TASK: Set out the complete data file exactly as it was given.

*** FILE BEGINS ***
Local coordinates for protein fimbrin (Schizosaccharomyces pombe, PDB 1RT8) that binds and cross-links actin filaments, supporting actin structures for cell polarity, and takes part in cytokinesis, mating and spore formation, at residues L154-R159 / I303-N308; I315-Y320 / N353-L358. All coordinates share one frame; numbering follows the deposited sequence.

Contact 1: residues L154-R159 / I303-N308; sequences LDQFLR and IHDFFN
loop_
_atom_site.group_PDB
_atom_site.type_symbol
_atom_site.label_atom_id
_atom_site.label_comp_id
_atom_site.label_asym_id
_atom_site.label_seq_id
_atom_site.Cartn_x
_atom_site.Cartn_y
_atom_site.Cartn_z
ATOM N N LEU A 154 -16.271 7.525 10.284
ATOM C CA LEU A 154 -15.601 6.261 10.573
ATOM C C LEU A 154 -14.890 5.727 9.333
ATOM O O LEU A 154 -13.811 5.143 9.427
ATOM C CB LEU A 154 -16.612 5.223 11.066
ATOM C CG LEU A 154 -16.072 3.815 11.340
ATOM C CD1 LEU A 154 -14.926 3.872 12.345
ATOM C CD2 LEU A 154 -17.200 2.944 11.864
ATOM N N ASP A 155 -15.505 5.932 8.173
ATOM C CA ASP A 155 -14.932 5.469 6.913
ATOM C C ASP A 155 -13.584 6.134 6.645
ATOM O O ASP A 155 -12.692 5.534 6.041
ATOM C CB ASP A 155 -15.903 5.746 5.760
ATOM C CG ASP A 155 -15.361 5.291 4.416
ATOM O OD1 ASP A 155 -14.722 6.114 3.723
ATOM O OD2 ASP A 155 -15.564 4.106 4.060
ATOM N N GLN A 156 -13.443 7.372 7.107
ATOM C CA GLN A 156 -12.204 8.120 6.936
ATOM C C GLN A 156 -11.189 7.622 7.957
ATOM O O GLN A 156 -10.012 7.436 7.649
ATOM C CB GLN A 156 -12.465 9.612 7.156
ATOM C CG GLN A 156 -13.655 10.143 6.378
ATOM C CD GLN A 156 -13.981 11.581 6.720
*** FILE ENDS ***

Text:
Local coordinates for protein fimbrin (Schizosaccharomyces pombe, PDB 1RT8) that binds and cross-links actin filaments, supporting actin structures for cell polarity, and takes part in cytokinesis, mating and spore formation, at residues L154-R159 / I303-N308; I315-Y320 / N353-L358. All coordinates share one frame; numbering follows the deposited sequence.

Contact 1: residues L154-R159 / I303-N308; sequences LDQFLR and IHDFFN
loop_
_atom_site.group_PDB
_atom_site.type_symbol
_atom_site.label_atom_id
_atom_site.label_comp_id
_atom_site.label_asym_id
_atom_site.label_seq_id
_atom_site.Cartn_x
_atom_site.Cartn_y
_atom_site.Cartn_z
ATOM N N LEU A 154 -16.271 7.525 10.284
ATOM C CA LEU A 154 -15.601 6.261 10.573
ATOM C C LEU A 154 -14.890 5.727 9.333
ATOM O O LEU A 154 -13.811 5.143 9.427
ATOM C CB LEU A 154 -16.612 5.223 11.066
ATOM C CG LEU A 154 -16.072 3.815 11.340
ATOM C CD1 LEU A 154 -14.926 3.872 12.345
ATOM C CD2 LEU A 154 -17.200 2.944 11.864
ATOM N N ASP A 155 -15.505 5.932 8.173
ATOM C CA ASP A 155 -14.932 5.469 6.913
ATOM C C ASP A 155 -13.584 6.134 6.645
ATOM O O ASP A 155 -12.692 5.534 6.041
ATOM C CB ASP A 155 -15.903 5.746 5.760
ATOM C CG ASP A 155 -15.361 5.291 4.416
ATOM O OD1 ASP A 155 -14.722 6.114 3.723
ATOM O OD2 ASP A 155 -15.564 4.106 4.060
ATOM N N GLN A 156 -13.443 7.372 7.107
ATOM C CA GLN A 156 -12.204 8.120 6.936
ATOM C C GLN A 156 -11.189 7.622 7.957
ATOM O O GLN A 156 -10.012 7.436 7.649
ATOM C CB GLN A 156 -12.465 9.612 7.156
ATOM C CG GLN A 156 -13.655 10.143 6.378
ATOM C CD GLN A 156 -13.981 11.581 6.720